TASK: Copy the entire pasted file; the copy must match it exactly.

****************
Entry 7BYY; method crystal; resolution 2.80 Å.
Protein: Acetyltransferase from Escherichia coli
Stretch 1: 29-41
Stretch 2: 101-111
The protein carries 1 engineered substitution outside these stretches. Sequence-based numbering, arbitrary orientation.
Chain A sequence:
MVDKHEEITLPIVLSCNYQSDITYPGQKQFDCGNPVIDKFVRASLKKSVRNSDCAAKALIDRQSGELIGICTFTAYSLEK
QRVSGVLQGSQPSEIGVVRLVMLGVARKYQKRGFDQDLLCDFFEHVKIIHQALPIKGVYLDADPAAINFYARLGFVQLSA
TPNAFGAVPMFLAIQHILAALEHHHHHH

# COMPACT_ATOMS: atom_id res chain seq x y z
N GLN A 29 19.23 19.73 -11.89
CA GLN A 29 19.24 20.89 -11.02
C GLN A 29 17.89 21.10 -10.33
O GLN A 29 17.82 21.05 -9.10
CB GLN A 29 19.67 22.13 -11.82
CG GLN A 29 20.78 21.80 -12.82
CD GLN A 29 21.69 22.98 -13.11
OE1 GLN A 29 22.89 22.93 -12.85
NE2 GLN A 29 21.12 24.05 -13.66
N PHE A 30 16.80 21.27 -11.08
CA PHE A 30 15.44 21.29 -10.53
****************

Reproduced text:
Entry 7BYY; method crystal; resolution 2.80 Å.
Protein: Acetyltransferase from Escherichia coli
Stretch 1: 29-41
Stretch 2: 101-111
The protein carries 1 engineered substitution outside these stretches. Sequence-based numbering, arbitrary orientation.
Chain A sequence:
MVDKHEEITLPIVLSCNYQSDITYPGQKQFDCGNPVIDKFVRASLKKSVRNSDCAAKALIDRQSGELIGICTFTAYSLEK
QRVSGVLQGSQPSEIGVVRLVMLGVARKYQKRGFDQDLLCDFFEHVKIIHQALPIKGVYLDADPAAINFYARLGFVQLSA
TPNAFGAVPMFLAIQHILAALEHHHHHH

# COMPACT_ATOMS: atom_id res chain seq x y z
N GLN A 29 19.23 19.73 -11.89
CA GLN A 29 19.24 20.89 -11.02
C GLN A 29 17.89 21.10 -10.33
O GLN A 29 17.82 21.05 -9.10
CB GLN A 29 19.67 22.13 -11.82
CG GLN A 29 20.78 21.80 -12.82
CD GLN A 29 21.69 22.98 -13.11
OE1 GLN A 29 22.89 22.93 -12.85
NE2 GLN A 29 21.12 24.05 -13.66
N PHE A 30 16.80 21.27 -11.08
CA PHE A 30 15.44 21.29 -10.53